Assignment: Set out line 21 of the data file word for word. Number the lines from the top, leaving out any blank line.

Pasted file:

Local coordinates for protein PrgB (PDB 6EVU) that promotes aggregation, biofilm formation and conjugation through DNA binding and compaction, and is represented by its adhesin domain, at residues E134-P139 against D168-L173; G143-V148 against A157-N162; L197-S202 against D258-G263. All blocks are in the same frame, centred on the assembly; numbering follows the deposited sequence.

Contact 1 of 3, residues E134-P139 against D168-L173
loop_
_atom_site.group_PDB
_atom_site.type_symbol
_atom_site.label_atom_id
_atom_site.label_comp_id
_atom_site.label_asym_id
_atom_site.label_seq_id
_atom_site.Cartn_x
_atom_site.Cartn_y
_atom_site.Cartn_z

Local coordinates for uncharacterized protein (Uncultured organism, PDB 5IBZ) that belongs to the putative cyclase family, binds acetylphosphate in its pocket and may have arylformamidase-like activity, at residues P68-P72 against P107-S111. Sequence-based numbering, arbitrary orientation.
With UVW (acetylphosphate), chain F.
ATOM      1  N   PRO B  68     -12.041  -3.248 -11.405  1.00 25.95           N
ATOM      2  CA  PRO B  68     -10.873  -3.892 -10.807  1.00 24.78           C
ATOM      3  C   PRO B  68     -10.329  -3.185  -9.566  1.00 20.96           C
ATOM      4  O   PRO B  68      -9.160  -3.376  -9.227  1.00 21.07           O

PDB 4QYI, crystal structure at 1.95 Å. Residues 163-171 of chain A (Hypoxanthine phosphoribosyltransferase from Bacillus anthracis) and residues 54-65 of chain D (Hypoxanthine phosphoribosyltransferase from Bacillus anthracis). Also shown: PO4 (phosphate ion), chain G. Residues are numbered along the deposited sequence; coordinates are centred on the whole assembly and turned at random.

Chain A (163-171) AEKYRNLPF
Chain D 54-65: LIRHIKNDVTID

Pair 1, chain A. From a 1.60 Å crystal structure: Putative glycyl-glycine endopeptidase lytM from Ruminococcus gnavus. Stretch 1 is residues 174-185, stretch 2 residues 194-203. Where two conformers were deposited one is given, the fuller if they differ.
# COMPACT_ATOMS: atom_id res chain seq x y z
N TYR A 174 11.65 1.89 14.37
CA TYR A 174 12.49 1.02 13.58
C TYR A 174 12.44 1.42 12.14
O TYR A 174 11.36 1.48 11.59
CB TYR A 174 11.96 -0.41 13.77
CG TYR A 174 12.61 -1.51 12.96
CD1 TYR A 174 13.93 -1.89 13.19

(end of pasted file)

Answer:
Chain D 54-65: LIRHIKNDVTID